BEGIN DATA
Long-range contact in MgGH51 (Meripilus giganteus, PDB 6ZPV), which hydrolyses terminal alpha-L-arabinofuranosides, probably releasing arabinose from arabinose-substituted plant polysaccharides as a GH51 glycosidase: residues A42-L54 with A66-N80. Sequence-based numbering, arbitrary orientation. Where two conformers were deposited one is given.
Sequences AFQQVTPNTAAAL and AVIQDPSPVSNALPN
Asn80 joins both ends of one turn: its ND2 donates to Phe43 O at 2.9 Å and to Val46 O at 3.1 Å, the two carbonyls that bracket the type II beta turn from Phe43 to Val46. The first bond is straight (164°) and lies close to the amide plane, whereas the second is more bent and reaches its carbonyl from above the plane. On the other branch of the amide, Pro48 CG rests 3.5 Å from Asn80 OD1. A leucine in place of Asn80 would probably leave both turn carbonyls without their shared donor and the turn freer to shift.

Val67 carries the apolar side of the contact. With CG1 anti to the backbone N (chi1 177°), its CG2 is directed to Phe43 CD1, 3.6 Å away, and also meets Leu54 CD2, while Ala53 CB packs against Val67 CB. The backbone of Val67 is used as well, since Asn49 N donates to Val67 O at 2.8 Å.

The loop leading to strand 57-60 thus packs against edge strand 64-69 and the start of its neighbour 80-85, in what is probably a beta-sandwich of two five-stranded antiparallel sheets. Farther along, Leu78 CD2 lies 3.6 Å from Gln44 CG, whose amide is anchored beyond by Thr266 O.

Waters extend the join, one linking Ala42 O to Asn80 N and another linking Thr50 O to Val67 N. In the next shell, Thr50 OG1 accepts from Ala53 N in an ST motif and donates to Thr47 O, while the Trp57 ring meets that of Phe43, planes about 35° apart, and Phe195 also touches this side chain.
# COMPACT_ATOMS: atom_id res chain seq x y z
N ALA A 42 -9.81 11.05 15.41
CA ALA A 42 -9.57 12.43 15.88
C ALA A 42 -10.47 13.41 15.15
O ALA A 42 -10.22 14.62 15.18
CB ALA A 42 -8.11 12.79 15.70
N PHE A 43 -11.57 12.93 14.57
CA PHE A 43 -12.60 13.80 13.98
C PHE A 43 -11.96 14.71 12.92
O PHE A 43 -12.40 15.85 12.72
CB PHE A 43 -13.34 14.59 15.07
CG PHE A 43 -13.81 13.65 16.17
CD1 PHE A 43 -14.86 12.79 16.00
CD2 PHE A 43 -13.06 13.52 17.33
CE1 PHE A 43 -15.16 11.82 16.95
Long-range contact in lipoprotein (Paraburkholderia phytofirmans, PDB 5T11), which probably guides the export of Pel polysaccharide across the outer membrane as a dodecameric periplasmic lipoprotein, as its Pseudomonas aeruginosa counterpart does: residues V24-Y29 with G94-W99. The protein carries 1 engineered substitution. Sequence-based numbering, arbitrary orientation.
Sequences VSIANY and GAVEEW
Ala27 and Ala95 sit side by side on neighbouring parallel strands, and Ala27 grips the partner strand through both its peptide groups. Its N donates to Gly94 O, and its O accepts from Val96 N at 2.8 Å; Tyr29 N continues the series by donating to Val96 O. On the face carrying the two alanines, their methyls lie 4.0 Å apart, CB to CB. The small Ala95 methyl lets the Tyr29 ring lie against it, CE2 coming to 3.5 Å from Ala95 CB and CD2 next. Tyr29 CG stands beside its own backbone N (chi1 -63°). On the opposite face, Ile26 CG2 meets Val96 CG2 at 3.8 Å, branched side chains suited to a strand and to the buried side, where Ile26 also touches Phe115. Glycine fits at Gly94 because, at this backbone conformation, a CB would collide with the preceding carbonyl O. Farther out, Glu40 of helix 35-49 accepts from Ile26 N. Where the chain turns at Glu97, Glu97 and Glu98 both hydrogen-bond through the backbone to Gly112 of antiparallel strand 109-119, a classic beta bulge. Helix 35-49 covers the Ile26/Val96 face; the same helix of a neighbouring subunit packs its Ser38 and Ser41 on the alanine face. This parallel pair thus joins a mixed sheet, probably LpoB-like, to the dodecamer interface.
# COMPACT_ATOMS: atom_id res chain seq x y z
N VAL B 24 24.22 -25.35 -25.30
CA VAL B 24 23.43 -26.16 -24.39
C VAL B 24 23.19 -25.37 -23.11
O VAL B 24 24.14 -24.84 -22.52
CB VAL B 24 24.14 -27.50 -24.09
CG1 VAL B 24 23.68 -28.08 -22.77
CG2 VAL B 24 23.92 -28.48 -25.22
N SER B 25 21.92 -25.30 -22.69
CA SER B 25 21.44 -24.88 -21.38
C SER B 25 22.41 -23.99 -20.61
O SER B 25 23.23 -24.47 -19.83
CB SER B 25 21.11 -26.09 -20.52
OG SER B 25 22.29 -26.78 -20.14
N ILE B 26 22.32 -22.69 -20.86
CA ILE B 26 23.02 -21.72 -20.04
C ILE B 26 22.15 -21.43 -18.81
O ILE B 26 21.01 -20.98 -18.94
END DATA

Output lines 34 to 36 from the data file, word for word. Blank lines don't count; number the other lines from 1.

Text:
CA SER B 25 21.44 -24.88 -21.38
C SER B 25 22.41 -23.99 -20.61
O SER B 25 23.23 -24.47 -19.83